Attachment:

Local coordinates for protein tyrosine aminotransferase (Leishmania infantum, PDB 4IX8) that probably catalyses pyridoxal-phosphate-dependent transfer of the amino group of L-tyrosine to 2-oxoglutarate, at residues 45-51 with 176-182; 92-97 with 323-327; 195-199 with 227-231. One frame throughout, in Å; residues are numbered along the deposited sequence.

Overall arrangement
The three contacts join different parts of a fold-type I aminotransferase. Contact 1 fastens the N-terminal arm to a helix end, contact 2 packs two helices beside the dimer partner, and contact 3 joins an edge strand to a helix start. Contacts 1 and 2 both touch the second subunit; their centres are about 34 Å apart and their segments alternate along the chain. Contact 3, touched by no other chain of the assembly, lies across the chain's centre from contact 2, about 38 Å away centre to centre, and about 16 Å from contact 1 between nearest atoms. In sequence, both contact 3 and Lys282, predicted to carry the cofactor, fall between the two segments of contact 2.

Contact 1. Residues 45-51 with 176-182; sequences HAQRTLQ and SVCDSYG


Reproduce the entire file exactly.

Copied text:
Local coordinates for protein tyrosine aminotransferase (Leishmania infantum, PDB 4IX8) that probably catalyses pyridoxal-phosphate-dependent transfer of the amino group of L-tyrosine to 2-oxoglutarate, at residues 45-51 with 176-182; 92-97 with 323-327; 195-199 with 227-231. One frame throughout, in Å; residues are numbered along the deposited sequence.

Overall arrangement
The three contacts join different parts of a fold-type I aminotransferase. Contact 1 fastens the N-terminal arm to a helix end, contact 2 packs two helices beside the dimer partner, and contact 3 joins an edge strand to a helix start. Contacts 1 and 2 both touch the second subunit; their centres are about 34 Å apart and their segments alternate along the chain. Contact 3, touched by no other chain of the assembly, lies across the chain's centre from contact 2, about 38 Å away centre to centre, and about 16 Å from contact 1 between nearest atoms. In sequence, both contact 3 and Lys282, predicted to carry the cofactor, fall between the two segments of contact 2.

Contact 1. Residues 45-51 with 176-182; sequences HAQRTLQ and SVCDSYG